Skip to comments.The Football Game That Changed the South
Posted on 02/20/2007 7:02:24 PM PST by BnBlFlag
THE FOOTBALL GAME THAT CHANGED THE SOUTH It was more than a football game. It was the chance to avenge the South, to reclaim the valor and honor of the Lost Cause. No longer would this land be known for its hookworm and illiteracy. It would be the home of the best damn football in the nation!
"The 1926 Rose Bowl was without a doubt the most important game before or since in Southern football history," says Birmingham News sportswriter Clyde Bolton.
The story of the game that shaped the South is told in Roses of Crimson, a documentary that airs as part of The Alabama Experience series at 8 p.m., Thursday, November 18, on Alabama Public Television.
For the first 50 years of college football the game was dominated by powerhouses in the North, Midwest, and West. Princeton. Yale. Harvard. Washington. Southern boys cant compete, the experts said. In fact, the prevailing sentiment was that the South wasnt good for much of anything.
"H.L. Mencken at the Baltimore Sun was writing very critical and satiric editorials about the brain cavity size of the typical Southerner and it was not at all uplifting or complementary to the South," said Wayne Flynt, history professor at Auburn University.
But in 1925 the University of Alabama had its first undefeated season and gave up only seven points. Still, no Southern teamAlabama includedhad earned enough respect to get an invitation to the Rose Bowl in Pasadena.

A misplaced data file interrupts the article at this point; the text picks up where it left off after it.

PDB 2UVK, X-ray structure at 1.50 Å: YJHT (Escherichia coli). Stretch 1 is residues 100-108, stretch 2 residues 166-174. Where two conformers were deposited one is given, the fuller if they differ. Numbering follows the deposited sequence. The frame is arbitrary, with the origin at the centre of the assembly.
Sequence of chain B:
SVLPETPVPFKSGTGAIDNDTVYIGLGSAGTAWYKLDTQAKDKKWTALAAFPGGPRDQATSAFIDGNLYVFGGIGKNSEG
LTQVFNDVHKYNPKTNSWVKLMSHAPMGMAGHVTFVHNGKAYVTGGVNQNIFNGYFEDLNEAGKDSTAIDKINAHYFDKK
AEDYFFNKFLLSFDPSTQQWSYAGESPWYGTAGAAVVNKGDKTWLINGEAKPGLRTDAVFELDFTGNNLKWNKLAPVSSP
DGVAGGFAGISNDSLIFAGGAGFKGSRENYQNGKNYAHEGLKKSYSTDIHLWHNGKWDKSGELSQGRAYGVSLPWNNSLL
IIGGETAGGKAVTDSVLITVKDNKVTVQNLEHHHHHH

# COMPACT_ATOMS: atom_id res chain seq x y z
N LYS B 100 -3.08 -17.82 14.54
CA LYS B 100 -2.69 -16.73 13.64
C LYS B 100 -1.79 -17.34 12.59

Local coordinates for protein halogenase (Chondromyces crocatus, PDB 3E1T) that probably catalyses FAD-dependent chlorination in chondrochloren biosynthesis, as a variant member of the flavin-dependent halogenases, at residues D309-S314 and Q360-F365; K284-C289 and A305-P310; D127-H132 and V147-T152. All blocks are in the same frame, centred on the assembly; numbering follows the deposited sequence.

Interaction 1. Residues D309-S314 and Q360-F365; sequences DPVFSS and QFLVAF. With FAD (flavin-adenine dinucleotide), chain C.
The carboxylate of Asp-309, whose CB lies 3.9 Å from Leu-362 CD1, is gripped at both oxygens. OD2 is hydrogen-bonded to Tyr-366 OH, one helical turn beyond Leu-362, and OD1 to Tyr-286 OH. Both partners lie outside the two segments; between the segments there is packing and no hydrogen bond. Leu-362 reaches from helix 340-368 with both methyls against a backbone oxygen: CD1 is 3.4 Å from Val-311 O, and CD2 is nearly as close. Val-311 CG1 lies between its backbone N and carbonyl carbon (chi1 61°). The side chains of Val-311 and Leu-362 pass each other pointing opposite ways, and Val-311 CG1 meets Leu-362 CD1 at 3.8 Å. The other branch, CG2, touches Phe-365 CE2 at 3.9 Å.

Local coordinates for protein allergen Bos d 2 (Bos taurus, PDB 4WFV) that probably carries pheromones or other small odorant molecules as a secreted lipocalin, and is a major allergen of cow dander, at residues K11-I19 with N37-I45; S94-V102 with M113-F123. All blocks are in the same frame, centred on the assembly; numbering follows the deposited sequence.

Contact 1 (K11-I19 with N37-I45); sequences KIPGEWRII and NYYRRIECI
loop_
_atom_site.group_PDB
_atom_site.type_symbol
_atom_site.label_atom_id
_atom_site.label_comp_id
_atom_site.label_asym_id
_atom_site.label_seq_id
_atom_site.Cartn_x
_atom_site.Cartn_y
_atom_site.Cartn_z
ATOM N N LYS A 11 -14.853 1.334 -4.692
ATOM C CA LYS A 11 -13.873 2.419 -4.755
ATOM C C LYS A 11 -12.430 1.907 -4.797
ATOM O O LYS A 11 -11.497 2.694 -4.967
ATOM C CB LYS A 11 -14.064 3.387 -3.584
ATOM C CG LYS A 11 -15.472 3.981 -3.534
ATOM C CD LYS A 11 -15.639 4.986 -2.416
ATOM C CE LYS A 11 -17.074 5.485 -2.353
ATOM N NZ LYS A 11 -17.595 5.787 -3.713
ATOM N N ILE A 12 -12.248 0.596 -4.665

Schools back east, reeling from criticism that they were sacrificing academics at the expense of athletics, declined to play in the game. So bowl officials reluctantly booked a game everyone knew would be a blow-out: a weak Alabama team against the mighty Washington Huskies.
Roses of Crimson shows how the team made its way west on a four day train trip dealing poker and studying their playbooks. Once in California, Alabama coach Wallace Wade feared that his team was being distracted by the photo opportunities that had been arranged by Hollywood press moguls. So he sequestered his players and put them through some of the toughest practices of the season.
Meanwhile, Champ Pickens, a tireless Alabama promoter, began predicting an upset and constantly reminded the players about their obligation to history.
"He wired all the presidents of the civic clubs in Tuscaloosa and told them to send telegrams out to the Alabama players that the honor of the Confederacy was on their shoulders. They had to avenge losing the Civil War by beating these Washington Yankees," Bolton explained.
No matter that the Yankees in the state of Washington had nothing to do with the Souths defeat in 1865. Even Wade played on loyalty to the region when Alabama went into the locker room at the half trailing 12-0. "And they told me Southern boys would fight," was all he told his team.
In the second half the unbelievable happened. Quarterback Pooley Hubert, the seasoned and mature team leader, kept running straight into the Washington line until he scored. Johnny Mack Brown, the dashing running back who would become a matinee idol, caught a fifty yard pass in full stride and made a touchdown.
Everyone at the Rose Bowl was stunned. Hubert sensed Alabama could deliver a knockout blow and called an audacious play.
"Pooley told me to run upfield as fast as I could," recalled Brown. "When I reached the three yard line, I looked back and sure enough the ball was coming over my shoulder. I took it in stride and went over carrying somebody. The place was really in an uproar."